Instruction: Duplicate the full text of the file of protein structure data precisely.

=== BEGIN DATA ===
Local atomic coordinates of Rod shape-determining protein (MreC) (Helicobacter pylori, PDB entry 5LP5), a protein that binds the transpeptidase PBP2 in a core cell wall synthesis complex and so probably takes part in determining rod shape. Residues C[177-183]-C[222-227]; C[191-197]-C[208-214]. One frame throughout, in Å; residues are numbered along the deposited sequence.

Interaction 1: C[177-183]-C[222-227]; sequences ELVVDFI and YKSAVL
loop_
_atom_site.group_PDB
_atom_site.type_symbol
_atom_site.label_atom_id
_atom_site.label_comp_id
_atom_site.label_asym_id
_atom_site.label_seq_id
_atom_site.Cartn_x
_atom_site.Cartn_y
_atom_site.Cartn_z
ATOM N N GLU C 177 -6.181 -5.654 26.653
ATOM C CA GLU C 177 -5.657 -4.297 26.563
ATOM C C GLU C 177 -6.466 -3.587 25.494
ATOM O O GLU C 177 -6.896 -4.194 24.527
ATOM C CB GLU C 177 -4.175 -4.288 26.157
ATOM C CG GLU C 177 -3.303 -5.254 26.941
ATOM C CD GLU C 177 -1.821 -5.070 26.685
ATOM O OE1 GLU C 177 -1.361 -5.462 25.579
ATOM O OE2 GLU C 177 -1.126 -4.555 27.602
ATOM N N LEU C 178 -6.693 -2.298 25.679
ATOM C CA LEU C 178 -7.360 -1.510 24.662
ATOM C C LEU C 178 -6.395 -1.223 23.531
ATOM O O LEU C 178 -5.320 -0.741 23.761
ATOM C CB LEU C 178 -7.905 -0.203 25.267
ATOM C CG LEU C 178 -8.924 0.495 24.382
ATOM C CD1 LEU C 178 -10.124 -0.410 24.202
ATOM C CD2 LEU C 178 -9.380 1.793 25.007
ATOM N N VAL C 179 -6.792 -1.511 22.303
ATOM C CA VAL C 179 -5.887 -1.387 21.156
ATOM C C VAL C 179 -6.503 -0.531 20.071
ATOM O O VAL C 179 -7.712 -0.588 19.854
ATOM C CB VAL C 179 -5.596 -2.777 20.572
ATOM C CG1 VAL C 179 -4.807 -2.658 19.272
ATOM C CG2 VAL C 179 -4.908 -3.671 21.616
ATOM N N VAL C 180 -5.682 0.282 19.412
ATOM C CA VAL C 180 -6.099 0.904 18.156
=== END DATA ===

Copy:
Local atomic coordinates of Rod shape-determining protein (MreC) (Helicobacter pylori, PDB entry 5LP5), a protein that binds the transpeptidase PBP2 in a core cell wall synthesis complex and so probably takes part in determining rod shape. Residues C[177-183]-C[222-227]; C[191-197]-C[208-214]. One frame throughout, in Å; residues are numbered along the deposited sequence.

Interaction 1: C[177-183]-C[222-227]; sequences ELVVDFI and YKSAVL
loop_
_atom_site.group_PDB
_atom_site.type_symbol
_atom_site.label_atom_id
_atom_site.label_comp_id
_atom_site.label_asym_id
_atom_site.label_seq_id
_atom_site.Cartn_x
_atom_site.Cartn_y
_atom_site.Cartn_z
ATOM N N GLU C 177 -6.181 -5.654 26.653
ATOM C CA GLU C 177 -5.657 -4.297 26.563
ATOM C C GLU C 177 -6.466 -3.587 25.494
ATOM O O GLU C 177 -6.896 -4.194 24.527
ATOM C CB GLU C 177 -4.175 -4.288 26.157
ATOM C CG GLU C 177 -3.303 -5.254 26.941
ATOM C CD GLU C 177 -1.821 -5.070 26.685
ATOM O OE1 GLU C 177 -1.361 -5.462 25.579
ATOM O OE2 GLU C 177 -1.126 -4.555 27.602
ATOM N N LEU C 178 -6.693 -2.298 25.679
ATOM C CA LEU C 178 -7.360 -1.510 24.662
ATOM C C LEU C 178 -6.395 -1.223 23.531
ATOM O O LEU C 178 -5.320 -0.741 23.761
ATOM C CB LEU C 178 -7.905 -0.203 25.267
ATOM C CG LEU C 178 -8.924 0.495 24.382
ATOM C CD1 LEU C 178 -10.124 -0.410 24.202
ATOM C CD2 LEU C 178 -9.380 1.793 25.007
ATOM N N VAL C 179 -6.792 -1.511 22.303
ATOM C CA VAL C 179 -5.887 -1.387 21.156
ATOM C C VAL C 179 -6.503 -0.531 20.071
ATOM O O VAL C 179 -7.712 -0.588 19.854
ATOM C CB VAL C 179 -5.596 -2.777 20.572
ATOM C CG1 VAL C 179 -4.807 -2.658 19.272
ATOM C CG2 VAL C 179 -4.908 -3.671 21.616
ATOM N N VAL C 180 -5.682 0.282 19.412
ATOM C CA VAL C 180 -6.099 0.904 18.156